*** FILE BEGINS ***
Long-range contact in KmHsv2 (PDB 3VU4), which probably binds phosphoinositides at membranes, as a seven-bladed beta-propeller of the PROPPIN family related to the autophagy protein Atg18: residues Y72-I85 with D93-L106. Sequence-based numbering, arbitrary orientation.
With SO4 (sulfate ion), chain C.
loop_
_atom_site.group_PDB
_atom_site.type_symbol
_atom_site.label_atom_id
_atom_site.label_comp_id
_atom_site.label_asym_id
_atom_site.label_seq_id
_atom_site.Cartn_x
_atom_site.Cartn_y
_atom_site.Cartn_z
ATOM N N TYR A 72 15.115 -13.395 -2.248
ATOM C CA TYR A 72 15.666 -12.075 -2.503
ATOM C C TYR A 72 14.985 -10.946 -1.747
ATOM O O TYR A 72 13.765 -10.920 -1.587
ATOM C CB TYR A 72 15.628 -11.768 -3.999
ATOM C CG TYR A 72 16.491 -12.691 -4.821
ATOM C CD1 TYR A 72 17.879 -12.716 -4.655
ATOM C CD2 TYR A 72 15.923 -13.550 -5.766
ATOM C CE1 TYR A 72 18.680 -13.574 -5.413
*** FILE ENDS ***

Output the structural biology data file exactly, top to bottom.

Long-range contact in KmHsv2 (PDB 3VU4), which probably binds phosphoinositides at membranes, as a seven-bladed beta-propeller of the PROPPIN family related to the autophagy protein Atg18: residues Y72-I85 with D93-L106. Sequence-based numbering, arbitrary orientation.
With SO4 (sulfate ion), chain C.
loop_
_atom_site.group_PDB
_atom_site.type_symbol
_atom_site.label_atom_id
_atom_site.label_comp_id
_atom_site.label_asym_id
_atom_site.label_seq_id
_atom_site.Cartn_x
_atom_site.Cartn_y
_atom_site.Cartn_z
ATOM N N TYR A 72 15.115 -13.395 -2.248
ATOM C CA TYR A 72 15.666 -12.075 -2.503
ATOM C C TYR A 72 14.985 -10.946 -1.747
ATOM O O TYR A 72 13.765 -10.920 -1.587
ATOM C CB TYR A 72 15.628 -11.768 -3.999
ATOM C CG TYR A 72 16.491 -12.691 -4.821
ATOM C CD1 TYR A 72 17.879 -12.716 -4.655
ATOM C CD2 TYR A 72 15.923 -13.550 -5.766
ATOM C CE1 TYR A 72 18.680 -13.574 -5.413